CWS: A Brief History

Church World Service was born in the wake of the devastation of World War II. Seventeen Christian denominations came together “to do in partnership what none of us could hope to do as well alone.”

In our early days, the CWS family mobilized more than 11 million pounds of food, clothing and medical supplies for war-torn Europe and Asia. In the United States, we began to welcome refugees who were looking to start new lives in safety, resettling more than 100,000 refugees in our first 10 years.

Over the decades, the specifics of our programs have shifted and evolved. The CWS family has grown. And our foundation of collaboration and welcome has remained unshakable. We proudly serve as the toolbox that our neighbors near and far use to build healthy, dignified and safe lives. Here are a few examples:

We have responded to deadly emergencies in dozens of countries around the globe. In the late 1950s, serious floods hit Cuba in the midst of a political crisis. CWS provided financial support and worked with the U.S. military to airlift food, multivitamins and clothing to the island. As a severe famine swept through Ethiopia and the rest of the Horn of Africa in the 1980s, the CWS family mobilized a relief effort of over $17 million. In 2010, the world watched in horror as Haiti suffered one of the most deadly disasters in recent history during the earthquake on January 12. We responded to help people rebuild homes and livelihoods…and to make sure that they were better equipped to face the next disaster.
We have walked with families all over the world as they put food on the table, connect to clean water and build the businesses they need to thrive. CWS began to focus more and more on long-term development in the 1960s. By the late 1970s we were also building long-term programs into our disaster response work to make sure that families would not just recover but thrive. Today our food security, water, sanitation, hygiene, health and livelihood programs focus on everything from crop diversification in Honduras to renewable energy in Bosnia to water access at health posts in Myanmar.
We stand for welcome today, just like we did nearly eight decades ago. When the Refugee Act of 1980 passed, we had already resettled 350,000 refugees in communities across the United States. Today that number is over 865,000.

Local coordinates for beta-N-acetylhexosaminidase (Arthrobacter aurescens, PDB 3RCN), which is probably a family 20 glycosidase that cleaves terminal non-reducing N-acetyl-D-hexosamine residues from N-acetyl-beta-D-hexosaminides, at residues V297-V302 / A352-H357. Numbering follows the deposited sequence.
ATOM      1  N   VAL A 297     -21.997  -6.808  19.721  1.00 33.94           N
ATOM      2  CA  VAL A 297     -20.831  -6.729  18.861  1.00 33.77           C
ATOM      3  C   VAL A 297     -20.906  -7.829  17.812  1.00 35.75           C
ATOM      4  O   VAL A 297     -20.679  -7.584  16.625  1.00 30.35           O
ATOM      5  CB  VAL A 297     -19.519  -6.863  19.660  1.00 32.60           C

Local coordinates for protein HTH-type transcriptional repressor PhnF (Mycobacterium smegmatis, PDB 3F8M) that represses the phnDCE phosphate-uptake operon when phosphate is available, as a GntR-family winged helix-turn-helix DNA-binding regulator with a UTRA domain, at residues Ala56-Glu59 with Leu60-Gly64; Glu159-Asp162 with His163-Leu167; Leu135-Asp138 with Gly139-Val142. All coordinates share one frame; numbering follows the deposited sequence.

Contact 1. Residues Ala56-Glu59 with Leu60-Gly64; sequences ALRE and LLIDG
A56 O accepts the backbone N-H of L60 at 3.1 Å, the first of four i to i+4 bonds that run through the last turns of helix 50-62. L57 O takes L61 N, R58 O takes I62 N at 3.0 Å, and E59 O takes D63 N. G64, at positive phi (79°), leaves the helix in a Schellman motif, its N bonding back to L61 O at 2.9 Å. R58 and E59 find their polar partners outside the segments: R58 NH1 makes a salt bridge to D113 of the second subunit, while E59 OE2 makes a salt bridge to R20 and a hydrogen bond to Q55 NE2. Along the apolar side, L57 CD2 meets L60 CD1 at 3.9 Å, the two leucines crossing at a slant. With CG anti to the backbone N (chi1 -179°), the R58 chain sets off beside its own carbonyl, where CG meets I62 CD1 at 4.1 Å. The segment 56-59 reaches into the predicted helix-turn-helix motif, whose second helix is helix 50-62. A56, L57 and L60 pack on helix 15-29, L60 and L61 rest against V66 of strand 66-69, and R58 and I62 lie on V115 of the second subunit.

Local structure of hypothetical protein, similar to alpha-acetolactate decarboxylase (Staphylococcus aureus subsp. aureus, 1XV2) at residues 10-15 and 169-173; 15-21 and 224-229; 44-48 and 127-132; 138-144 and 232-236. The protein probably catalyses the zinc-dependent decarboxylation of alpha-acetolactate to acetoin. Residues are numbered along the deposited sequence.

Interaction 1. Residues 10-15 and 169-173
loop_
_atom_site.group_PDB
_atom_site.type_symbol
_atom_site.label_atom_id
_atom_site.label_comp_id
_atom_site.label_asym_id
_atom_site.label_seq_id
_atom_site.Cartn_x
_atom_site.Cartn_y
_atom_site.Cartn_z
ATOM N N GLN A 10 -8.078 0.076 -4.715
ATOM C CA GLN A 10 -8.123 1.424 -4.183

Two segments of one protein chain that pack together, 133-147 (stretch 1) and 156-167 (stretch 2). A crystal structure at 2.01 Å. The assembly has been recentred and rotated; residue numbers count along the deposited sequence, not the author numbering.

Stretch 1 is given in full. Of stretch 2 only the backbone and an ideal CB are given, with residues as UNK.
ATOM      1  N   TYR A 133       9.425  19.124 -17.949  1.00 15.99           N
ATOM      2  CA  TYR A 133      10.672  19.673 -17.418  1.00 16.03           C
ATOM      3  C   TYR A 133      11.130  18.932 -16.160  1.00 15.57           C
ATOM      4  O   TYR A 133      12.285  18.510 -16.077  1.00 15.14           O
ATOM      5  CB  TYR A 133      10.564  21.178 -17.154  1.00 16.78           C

We have worked alongside partners ranging from small community organizations to the United Nations to welcome, protect and support people on the move worldwide. In 1964, our emergency feeding program in what is now the Democratic Republic of the Congo reached 21,000 newly-arrived Angolans. We also distributed seeds and agricultural tools for longer-term food security. In the 1980s we recruited medical teams to work in refugee camps in Somalia. We have partnered with a refugee- and women-led organization in Cairo since 2013 that reaches tens of thousands of refugees annually through legal, medical, food, educational and mental health programs. In 2019, we added new partnerships in central Mexico to provide shelter, legal support and other assistance to migrants, asylum seekers and deportees.
We know that racism and prejudice have no part in the just world that we want to live in. In 1996, we responded to an epidemic of burned and desecrated Black churches in the United States. Alongside our partners, we mobilized thousands of volunteers to help rebuild more than 80 churches. In 2020, we launched our Platform for Racial Justice.

Here at CWS, the principles of welcome, collaboration and dignity have spanned the decades and wrapped around the globe. We have seen over and over again that we are stronger when we stand together. Every single person has gifts and skills to help. Welcome to the movement--we’re glad you’re here.

Resources for Further Exploration

Explore CWS’s history further using the resources below:

CWS 75th anniversary manuscript, written by President Emeritus the Rev. John L. McCullough.

Download now

(click HERE to download addendum)
Check out the "Walk Talk Listen" podcast and the feature series "Enough For All" that explore the history of CWS.

Listen to the podcast